Al-Shabaab radicals launched an assault on April 14 against Somalia's Supreme Court. The attack, resulting in at least 35 deaths, was one of the worst attacks in years for the country's capital of Mogadishu. According to the Somali government, nine men were involved in the attack against the court, six of whom detonated explosive vests. Al-Shabab retained control over most of Somalia's capital before Somali forces and the African Union forced the militants out of Mogadishu in 2011. Since being forced out of the capital, al-Shabaab has carried out a series of bomb attack in the city, with the new coordinated attack amounting to the largest one since 2011. The Somali government reported that all of the attackers died, with some killed by security forces.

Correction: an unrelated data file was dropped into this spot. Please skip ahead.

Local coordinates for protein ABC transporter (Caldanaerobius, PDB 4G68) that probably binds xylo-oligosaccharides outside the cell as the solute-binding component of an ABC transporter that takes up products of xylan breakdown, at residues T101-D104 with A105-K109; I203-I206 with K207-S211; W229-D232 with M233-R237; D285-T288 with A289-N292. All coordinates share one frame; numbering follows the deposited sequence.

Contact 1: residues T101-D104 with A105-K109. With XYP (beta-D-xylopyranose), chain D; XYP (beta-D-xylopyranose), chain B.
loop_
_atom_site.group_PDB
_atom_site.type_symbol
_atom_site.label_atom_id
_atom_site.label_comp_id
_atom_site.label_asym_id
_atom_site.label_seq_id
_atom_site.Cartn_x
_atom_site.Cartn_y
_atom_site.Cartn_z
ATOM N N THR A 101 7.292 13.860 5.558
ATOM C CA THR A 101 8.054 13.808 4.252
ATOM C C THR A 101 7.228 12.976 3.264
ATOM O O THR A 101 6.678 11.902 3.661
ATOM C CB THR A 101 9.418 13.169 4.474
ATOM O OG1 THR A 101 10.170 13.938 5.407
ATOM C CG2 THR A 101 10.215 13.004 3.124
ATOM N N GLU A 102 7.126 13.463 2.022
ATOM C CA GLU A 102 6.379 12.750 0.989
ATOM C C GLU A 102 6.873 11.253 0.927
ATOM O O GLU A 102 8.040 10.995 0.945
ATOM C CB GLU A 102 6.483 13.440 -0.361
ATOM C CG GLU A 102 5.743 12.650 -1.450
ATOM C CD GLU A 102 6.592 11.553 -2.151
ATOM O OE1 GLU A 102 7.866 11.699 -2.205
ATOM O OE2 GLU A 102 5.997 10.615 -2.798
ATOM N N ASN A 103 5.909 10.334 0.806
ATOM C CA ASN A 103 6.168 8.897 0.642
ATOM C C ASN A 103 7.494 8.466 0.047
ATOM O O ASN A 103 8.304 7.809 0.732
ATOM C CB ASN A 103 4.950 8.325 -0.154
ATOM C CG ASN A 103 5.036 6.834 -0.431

UN Special Rapporteur on human rights and counter-terrorism Ben Emmerson on April 12 called on the international community to protect Burkina Faso from terrorism, warning that attacks on the country's infrastructure or security would undermine social cohesion within the country, impair inward investment and further destabilize the region. Burkina Faso is particularly vulnerable due to its geographical proximity to the conflict in Mali, with which it shares a border. Emmerson described the country's role in regional peace negotiations: